People walk El Camino de Santiago for different reasons. Some know exactly what they are looking for, others have no idea. But everybody hopes the pilgrimage will give them answers. They say that, no matter what you are searching for, you will find it on El Camino. My husband and I adventured into this journey to let the Way of Saint James show us ours.

Camino de Santiago

What is El Camino de Santiago?

El Camino used to be one of the most well-known Christian pilgrimages in the Middle Ages, and it still is a famous pilgrims’ way.

But nowadays, religion is not the main reason people walk its paths. Whether it is physical health, spiritual growth, or just a way to find themselves, walking El Camino is something many people choose to do, instead of a regular beach vacation.

There are many routes, but the French Way is the most famous, followed by El Camino Portuguese, Camino del Norte, and El Camino Primitivo, which is considered the best for spiritual people who are looking for a quiet walk, with fewer tourists and attractions.

So I wanted to walk El Camino Primitivo, but my husband preferred the French route. We chose to do the Portuguese Way, starting in Lisbon. It was an excellent choice.

What I Learned About Marriage While Hiking the Camino de Santiago

We’ve been married for ten years when we decided we needed to change something to keep our marriage alive and ourselves happy and sane. We were a regular couple, living in a nice house, raising good kids, and enjoying two weeks of holiday every year.

Besides that, all we did was work, and work, and work. Our vacations were spent in 5-star hotels, with a pool and a mesmerising sea view.

But we almost never went swimming in the sea or the ocean. We were always sitting by the pool, reading, and sipping cocktails while the kids were running around with other children.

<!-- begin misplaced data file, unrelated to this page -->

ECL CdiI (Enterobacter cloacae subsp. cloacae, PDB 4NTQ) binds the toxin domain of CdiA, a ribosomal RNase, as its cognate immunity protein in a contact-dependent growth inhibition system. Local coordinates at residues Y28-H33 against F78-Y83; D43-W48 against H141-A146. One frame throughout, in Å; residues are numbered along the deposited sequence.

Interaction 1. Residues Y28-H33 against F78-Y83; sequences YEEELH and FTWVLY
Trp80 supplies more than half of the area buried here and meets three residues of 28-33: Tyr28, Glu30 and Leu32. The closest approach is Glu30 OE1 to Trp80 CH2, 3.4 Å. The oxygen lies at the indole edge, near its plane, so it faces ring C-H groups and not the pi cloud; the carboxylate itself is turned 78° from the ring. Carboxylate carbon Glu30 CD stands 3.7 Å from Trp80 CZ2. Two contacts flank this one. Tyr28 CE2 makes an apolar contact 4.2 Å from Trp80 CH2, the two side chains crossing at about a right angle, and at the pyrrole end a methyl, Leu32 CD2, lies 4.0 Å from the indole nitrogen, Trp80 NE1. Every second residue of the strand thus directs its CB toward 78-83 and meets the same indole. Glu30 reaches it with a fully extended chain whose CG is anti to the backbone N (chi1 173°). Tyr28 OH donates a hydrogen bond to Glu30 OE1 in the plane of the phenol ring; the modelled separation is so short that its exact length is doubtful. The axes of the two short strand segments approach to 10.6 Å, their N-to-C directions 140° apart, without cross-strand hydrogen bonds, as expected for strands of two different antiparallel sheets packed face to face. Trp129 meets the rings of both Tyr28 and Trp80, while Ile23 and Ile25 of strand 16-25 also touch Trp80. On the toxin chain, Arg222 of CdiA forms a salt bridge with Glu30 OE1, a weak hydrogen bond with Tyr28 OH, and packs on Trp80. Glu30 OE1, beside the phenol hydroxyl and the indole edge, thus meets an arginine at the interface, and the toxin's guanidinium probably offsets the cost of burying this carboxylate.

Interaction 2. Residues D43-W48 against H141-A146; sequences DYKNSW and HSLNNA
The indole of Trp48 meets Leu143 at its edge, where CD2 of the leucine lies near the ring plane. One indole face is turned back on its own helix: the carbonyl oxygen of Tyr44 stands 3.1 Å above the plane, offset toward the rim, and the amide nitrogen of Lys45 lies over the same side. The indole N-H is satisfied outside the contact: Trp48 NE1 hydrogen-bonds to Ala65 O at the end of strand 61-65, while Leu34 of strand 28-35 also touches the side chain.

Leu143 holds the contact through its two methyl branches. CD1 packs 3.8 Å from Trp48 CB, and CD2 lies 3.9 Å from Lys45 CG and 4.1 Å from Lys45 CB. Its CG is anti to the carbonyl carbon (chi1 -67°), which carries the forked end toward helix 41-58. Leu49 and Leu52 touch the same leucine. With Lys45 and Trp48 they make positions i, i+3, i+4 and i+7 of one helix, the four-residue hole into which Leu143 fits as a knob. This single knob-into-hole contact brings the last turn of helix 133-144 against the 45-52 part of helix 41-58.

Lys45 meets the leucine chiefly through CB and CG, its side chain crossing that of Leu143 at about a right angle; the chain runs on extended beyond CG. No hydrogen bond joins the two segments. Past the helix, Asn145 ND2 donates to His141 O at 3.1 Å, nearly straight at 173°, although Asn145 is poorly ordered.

It took us a few years to understand our good life was actually monotonous, and it was ruining our marriage.

We took one month off work, left the kids with their grandparents, packed our bags, and flew to Lisbon, to begin El Camino, a pilgrimage that promised a change.

Money Helps, But It Doesn’t Bring Happiness

We always worked hard to afford nice things. But nothing was ever enough, and we wanted more and more. The first days walking El Camino were awful, especially for me. My husband couldn’t stop thinking and talking about his business, but I was continuously complaining about everything: the sunny days, cold nights, tiredness, pain, lack of comfort.

But one day, I woke up, and the landscape stopped me from thinking about anything else.

We had our morning coffee staring at the endless fields of green, enjoying the sun caressing our skin, and talking about how agitated our daily life usually was.

I realised I had no worries; I wasn’t longing for my comfy bed, my morning routine, or my car. I didn’t even feel the pain in my feet.

He was not thinking about work. We were just enjoying each other and everything around us. It was the first time in a very long time, and it felt incredible.

Patience is More Than a Virtue, It is a Necessity

Like many couples, we had fights because of little things, such as socks being out of place, dirty dishes, kids running barefoot, or laundry. These things matter, but none of it should be the reason for a real fight. Walking for days taught us how much we lack patience.

In the beginning, we were only talking about the moment we would arrive at the next hotel or albergue. This made walking harder than it was.

Just like our fights made our life so difficult that we were never aware of its beauty, and of all the amazing things we had.

When walking the long, tiring El Camino, patience is a necessity. It helps you calm down, see the beauty of the pilgrimage, and enjoy every moment spent together. Just like in marriage, and in life.

Little Things Do Matter, a Lot

A big house, a great career, and a beautiful family are most people’s dreams. Achieving them is fantastic, but sometimes this comes with forgetting to enjoy the little things in life.

A kiss on the forehead, a smile, a hug, a stranger saying “Buen Camino”, a delicious local meal, and a cheap but delightful glass of wine sipped while admiring the sunset. Life is monotonous without all these small things, no matter how well it’s built.

Walking the Way of Saint James without “stopping to smell the flowers” is like being married without indulging in the fun of it.

El Camino showed us how much we had, but also how much we missed, while trying to get more. I can honestly say that, for my husband and me, El Camino was a clear mirror of marriage and life.

Rebecca is a translator by day, and a traveler mostly at night. She is an expert on living with jet lag – and packing in tiny suitcases. You can read more of her exploits at RoughDraft.